Showing posts from 2010

On Not Making a New Year Resolution

Have you made a New Year Resolution? Will it be worth it? I haven't this year and don't intend to do so. 

Last year on 31 December I blogged about Scottish Hogmanay customs, which don't include New Year Resolutions but do include much merriment in the process of sweeping out the old year and welcoming the new.

Some of you are already in 2011. Here there are a few more hours of 2010 to go. Happy New Year to you now or when it comes!

Rather than a resolution, here's a prayer on entering the New Year. In the Church of England it's the Collect for the 2nd Sunday of Christmas. It's on my mind as I'm using it as the focus for a sermon.

Almighty God, in the birth of your Son you have poured on us the new light of your incarnate Word, and shown us the fullness of your love: help us to walk in his light and dwell in his love that we may know the fullness of his joy; who is alive and reigns with you, in the unity of the Holy spirit, one God, now and for ever. Amen.

He came into a sh*tty world

I'm sorting Christmassy things and found the nativity set with Mary, Joseph, a manger, shepherds, wise men, a donkey and sheep. It did have the Baby, but sadly he got eaten by our dog c. 1991 and hasn't been replaced. On Christmas Eve I place a small cross on the manger, to represent Jesus. It is one of our Christmas traditions.  This year I'm tempted to add an 'El Caganer', such as this one - a Catalonian tradition. You can see what he's doing. That would give the grandchildren a great giggle.
Since the 17th century in the area of Catalonia, Spain, nativity scenes (or even nativity plays) include the figure of someone in the act of defecation. This was often a peasant, but now you can buy them in many forms, including public figures like footballers, politicians, religious people and royalty. 'El Caganer' (literally 'the shitter' or 'the crapper') is usually placed discreetly hidden behind a bush or other characters. Then children can h…

Winter Sunset


One way I relax is by playing with watercolour. You will know this if you read my earlier post 'Staring, Sploshing and Splashing. I'm a late beginner or by now an 'improver'. In recent weeks I've seen some magnificent sunsets and have struggled to paint such scenes with watercolour. This is one of the better attempts in my learning so far. It's an imaginery winter scene, loosely based on a combination of memories. I like the contrast between the warmth of the sunset colours and the cold of the ground and bare winter trees. I would like to have added a snowy owl in flight, but that was one challenge too far for me. Another time perhaps. Any other suggestions for development would be appreciated.

Last Day of the Year


I usually find November depressing. In the Northern hemisphere the hours of daylight are getting far too short for me to feel naturally optimistic. Today it's really cold here and there's snow on the ground - far too early. I'm longing for Spring already.

It's an appropriate time to be yearning for what is promised but not yet here. Today is the last day of the Christian year. Tomorrow is the first Sunday of Advent and the beginning of a new liturgical year. Advent is a season of hope, of waiting in expectation of the coming of Christ into the world. This picture by Joana Roja uses the traditional Advent colour of purple to represent both royalty and the penitential nature of the season. She has added the warm tones and the suggestion of advent candles to represent light in darkness and the longing for what is promised.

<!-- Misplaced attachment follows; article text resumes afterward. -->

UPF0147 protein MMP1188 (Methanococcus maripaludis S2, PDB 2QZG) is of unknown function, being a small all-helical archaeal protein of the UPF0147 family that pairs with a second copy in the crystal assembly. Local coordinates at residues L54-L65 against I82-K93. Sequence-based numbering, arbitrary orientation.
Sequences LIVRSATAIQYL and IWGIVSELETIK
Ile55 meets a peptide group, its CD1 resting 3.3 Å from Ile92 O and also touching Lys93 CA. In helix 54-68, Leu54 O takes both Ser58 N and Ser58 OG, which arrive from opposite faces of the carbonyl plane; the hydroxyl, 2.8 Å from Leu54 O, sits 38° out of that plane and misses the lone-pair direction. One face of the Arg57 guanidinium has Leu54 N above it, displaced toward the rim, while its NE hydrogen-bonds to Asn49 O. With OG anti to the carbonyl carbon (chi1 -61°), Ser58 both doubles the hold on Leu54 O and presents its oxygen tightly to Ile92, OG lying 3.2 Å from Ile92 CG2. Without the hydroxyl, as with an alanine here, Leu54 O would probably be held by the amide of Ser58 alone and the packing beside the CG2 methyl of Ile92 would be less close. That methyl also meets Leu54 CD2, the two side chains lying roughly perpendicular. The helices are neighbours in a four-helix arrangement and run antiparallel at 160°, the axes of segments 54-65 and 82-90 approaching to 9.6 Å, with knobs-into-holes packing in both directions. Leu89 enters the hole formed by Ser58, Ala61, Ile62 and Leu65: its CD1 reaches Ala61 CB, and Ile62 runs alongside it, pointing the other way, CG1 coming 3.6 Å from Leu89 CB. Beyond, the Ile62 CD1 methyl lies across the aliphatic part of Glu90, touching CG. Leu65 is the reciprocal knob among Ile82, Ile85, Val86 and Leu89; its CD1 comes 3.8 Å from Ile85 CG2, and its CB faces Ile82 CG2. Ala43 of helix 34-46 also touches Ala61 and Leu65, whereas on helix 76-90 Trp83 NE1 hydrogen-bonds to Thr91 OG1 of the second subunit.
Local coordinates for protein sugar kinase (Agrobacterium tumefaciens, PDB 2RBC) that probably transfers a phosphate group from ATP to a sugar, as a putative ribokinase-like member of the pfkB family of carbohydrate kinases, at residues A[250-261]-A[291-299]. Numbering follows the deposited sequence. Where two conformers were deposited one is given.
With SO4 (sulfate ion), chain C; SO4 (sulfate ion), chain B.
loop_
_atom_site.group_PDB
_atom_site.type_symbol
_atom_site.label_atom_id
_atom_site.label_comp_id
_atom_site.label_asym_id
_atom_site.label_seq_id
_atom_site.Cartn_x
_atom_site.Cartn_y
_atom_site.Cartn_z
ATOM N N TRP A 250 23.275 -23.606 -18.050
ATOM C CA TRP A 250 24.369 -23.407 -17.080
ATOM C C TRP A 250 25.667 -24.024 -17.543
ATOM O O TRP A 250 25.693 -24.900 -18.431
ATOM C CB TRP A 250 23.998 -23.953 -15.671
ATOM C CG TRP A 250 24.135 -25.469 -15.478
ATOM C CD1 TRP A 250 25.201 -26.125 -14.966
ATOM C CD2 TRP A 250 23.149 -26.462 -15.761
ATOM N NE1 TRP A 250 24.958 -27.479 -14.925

I came across a short video by Christine Sine with beautiful images and music by Jeff Johnson. It's her 2010 Advent Meditation. It's focus is…

Flushing Liquid Gold

Do you flush your urine down the loo? You do? Shame on you. So do I. Shame on me, when I could, but don't, use it for valuable purposes, such as:
soaking my tired dry feet in it so the skin becomes baby smoothremoving grease from my clothes (like the Romans until they got soap from the Germans)making my home-made bread rise and my beer foammaking fireworks or other explosivesmaking an emergency gas mask like the soldiers in the trenches at Ypres (actually not a good idea - the reaction with ammonia just made things worse)using it as a mordant to prepare cloth for dyeingusing it to remove hair from dead animal skinsI will let you into a secret. Urine from someone living with me is occasionally (and discreetly) used as a garden compost accelerant. It's effective and much cheaper than anything you might buy in the garden centre. I don't contribute because our compost bins are too tall for me. I just remain so grateful for the invention of the Water Closet, even if it does wast…

Walls: Pilgrimage Retrospective Part 4

Separation by agreement on equal terms, like the boundary wall between our garden and our neighbours' can be useful. But enforced separation on unequal terms can only be called 'apartheid' and lead to further injustice. When the Berlin Wall came down 21 years ago I felt a great sense of hope that the 'Cold War' in Europe was finally thawing. People previously separated were coming together. It's so depressing to realize how many new walls of separation have since been built around the world. Constructing separation walls between people is now a world-wide growth industry.
Being confronted with the wall around the city of Bethlehem was a truly shocking experience for me last month, even though I'd expected to see it. I managed to photograph the wall, but not one of the many watchtowers which chillingly reminded me of a visit to Auschwitz a few years ago.
I've wanted to write about the wall shown in this photo since returning from a Holy Land Pilgrimage. I h…

Pilgrimage Retrospective Part 3: Only children enter freely

More than 3 weeks after returning from the Holy Land, this is my 3rd post-pilgrimage reflection. I said it would take months to unpack! 

Here's a door, unpacked from my camera. I'm now trying to paint it in watercolour. I want to include some children, but finding this hard.